Maine’s job training dilemma

Education is essential to prepare a person for a job. It doesn’t matter if that job is an assembly position in a manufacturing facility or an executive position in a corner office. Education is essential to prepare Maine’s workforce for the future.

But Maine faces an inherent contradiction when it comes to education and job training, according to Charles Colgan, a former state economist and currently a professor at the University of Southern Maine’s Muskie School of Public Service.

Employers — both private and public — want to hire employees with lots of experience, who are well educated, adaptable and hard working, “and they want it for almost nothing in terms of wages,” explains Colgan in this brief video.

Employers could invest more in training their own employees — and some do — yet there again they face another dilemma. Employers are afraid that if they train their workers too well, they’re basically training them for their next job, Colgan says.

This is why public education is so important, Colgan says, “because you’re training the person regardless of which job they get.”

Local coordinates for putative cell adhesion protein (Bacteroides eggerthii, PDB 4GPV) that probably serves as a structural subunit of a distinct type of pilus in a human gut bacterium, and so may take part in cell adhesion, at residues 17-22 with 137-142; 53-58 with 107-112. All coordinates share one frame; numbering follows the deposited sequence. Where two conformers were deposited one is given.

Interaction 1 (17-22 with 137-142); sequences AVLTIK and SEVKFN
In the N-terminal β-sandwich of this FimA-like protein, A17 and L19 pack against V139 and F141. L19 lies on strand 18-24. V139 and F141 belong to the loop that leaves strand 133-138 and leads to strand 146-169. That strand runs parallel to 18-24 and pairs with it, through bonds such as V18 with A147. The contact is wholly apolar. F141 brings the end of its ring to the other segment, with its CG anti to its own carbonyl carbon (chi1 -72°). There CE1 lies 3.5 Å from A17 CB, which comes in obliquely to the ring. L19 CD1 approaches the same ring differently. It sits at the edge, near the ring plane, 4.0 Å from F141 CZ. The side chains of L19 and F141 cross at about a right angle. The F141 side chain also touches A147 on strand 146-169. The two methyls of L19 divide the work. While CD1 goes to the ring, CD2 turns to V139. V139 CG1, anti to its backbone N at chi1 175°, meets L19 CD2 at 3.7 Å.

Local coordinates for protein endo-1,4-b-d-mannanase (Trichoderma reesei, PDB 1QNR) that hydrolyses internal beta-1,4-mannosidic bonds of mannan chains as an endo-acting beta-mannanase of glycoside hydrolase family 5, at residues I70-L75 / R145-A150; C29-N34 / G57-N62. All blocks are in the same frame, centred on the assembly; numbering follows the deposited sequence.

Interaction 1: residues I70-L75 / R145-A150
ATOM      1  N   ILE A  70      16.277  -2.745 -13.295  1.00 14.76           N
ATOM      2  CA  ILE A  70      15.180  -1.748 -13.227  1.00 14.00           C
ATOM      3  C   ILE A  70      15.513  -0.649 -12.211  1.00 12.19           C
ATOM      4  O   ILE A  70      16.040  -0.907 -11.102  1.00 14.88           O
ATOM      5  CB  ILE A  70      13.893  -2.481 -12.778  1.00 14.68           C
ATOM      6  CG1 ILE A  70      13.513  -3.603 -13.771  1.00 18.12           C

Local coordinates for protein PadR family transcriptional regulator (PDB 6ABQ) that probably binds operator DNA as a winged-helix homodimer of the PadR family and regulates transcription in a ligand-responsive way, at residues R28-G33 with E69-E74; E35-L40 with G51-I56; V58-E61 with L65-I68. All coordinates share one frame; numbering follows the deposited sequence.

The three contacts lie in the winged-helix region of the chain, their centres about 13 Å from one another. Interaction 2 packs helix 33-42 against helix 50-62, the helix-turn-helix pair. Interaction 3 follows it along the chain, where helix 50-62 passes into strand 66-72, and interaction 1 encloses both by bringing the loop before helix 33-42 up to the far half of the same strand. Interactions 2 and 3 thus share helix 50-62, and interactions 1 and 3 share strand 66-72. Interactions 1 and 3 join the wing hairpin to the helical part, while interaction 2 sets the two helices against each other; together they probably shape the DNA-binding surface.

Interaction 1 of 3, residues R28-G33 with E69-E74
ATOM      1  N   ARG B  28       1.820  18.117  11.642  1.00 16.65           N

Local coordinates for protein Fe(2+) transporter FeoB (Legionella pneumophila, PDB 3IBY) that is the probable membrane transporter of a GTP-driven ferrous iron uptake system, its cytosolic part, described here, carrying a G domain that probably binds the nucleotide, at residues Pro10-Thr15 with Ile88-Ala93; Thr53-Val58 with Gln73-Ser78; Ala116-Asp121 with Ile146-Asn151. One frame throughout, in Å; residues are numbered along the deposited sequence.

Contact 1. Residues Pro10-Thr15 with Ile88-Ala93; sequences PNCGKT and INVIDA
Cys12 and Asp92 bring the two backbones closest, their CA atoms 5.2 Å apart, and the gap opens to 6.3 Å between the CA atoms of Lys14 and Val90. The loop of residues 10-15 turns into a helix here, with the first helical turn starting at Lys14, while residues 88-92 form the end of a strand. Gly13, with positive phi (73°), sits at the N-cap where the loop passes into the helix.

It’s a big problem, and it’s compounded by Maine’s troubling demographic trends. “Maine will not have a abundant workforce to attract employers with, [so] we better have a high quality one,” Colgan says. “Yet the truth is our education investments and training investments are not only not growing to meet the need, they’re actually shrinking.”

Maine needs to do more, he says.

“I don’t think we can simply take our current population and say, ‘Well, we’ll give you the education we can afford as opposed to the education you need, and good luck,'” he says.

Watch the video and learn more about what Colgan has to say about the debate.

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